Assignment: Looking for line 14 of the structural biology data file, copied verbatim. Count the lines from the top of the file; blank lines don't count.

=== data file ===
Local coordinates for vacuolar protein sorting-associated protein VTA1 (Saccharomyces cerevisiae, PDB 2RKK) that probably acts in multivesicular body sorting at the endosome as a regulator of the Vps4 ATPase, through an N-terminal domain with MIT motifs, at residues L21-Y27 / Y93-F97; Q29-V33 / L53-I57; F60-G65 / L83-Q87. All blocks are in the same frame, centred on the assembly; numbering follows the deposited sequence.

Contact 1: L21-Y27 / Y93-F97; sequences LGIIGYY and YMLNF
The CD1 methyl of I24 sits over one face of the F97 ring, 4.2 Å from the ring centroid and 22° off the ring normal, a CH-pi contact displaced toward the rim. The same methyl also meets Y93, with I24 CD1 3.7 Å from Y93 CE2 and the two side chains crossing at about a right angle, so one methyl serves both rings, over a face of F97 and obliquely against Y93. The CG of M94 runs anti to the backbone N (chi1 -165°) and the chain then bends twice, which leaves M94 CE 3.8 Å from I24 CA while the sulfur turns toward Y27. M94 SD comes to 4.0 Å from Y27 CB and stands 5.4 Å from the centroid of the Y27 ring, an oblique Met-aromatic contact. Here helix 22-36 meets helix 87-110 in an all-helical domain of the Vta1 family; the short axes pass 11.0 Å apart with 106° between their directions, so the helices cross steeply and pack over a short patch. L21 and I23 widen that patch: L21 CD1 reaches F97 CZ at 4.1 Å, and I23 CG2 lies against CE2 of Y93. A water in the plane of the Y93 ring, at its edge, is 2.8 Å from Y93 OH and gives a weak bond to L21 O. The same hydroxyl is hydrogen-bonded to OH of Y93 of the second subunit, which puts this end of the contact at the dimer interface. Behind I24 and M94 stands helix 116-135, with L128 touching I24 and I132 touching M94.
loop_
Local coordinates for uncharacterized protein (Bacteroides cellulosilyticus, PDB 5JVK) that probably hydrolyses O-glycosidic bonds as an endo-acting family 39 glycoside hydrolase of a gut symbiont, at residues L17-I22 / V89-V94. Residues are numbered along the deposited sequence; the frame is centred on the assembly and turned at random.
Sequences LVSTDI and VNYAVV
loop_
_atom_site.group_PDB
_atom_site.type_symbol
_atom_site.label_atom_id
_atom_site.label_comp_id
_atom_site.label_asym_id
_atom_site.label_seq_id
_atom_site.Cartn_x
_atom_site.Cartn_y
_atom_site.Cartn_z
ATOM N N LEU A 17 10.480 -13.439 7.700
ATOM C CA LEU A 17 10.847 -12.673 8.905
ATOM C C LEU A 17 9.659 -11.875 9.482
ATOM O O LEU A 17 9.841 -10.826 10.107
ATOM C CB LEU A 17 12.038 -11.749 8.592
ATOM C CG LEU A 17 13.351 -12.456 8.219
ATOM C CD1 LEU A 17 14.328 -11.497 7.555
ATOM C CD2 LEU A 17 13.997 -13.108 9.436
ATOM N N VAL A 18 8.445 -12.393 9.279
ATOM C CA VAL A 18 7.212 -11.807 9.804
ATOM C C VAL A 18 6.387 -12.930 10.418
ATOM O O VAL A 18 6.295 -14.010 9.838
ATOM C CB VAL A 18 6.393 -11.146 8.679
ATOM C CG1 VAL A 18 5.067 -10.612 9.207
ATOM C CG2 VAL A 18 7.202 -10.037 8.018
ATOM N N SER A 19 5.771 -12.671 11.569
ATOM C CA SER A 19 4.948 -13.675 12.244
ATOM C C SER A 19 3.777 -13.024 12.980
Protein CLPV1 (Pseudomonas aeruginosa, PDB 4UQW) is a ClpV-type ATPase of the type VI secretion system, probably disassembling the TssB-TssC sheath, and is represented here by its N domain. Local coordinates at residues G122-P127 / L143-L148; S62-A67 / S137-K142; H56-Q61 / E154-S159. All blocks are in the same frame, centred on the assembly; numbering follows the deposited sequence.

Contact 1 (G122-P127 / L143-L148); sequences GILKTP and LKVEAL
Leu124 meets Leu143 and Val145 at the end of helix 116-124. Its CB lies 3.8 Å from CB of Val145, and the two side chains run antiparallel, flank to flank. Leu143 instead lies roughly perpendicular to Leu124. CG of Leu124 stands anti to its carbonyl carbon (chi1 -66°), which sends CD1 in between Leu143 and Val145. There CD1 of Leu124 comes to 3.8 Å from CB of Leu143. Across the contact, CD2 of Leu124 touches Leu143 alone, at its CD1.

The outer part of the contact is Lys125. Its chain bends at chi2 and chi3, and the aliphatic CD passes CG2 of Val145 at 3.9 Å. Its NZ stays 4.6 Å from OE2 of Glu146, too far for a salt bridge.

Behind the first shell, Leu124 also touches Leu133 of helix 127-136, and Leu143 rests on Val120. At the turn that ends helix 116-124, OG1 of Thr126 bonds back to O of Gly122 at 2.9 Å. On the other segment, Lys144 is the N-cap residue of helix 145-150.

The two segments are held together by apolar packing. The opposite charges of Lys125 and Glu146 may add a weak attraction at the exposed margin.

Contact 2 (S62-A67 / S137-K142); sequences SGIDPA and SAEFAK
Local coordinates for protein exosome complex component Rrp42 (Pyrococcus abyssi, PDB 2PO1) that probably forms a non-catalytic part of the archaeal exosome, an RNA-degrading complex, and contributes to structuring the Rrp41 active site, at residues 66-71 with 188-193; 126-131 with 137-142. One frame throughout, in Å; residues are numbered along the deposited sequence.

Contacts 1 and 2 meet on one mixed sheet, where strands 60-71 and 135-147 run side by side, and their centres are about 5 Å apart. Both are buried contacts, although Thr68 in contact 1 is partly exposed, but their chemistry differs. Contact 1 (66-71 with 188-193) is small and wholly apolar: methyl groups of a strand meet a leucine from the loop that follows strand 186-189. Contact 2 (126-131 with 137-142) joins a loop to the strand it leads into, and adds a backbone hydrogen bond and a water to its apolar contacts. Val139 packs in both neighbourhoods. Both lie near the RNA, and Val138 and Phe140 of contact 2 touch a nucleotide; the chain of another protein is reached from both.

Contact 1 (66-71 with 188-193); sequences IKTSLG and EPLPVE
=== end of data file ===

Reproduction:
_atom_site.Cartn_x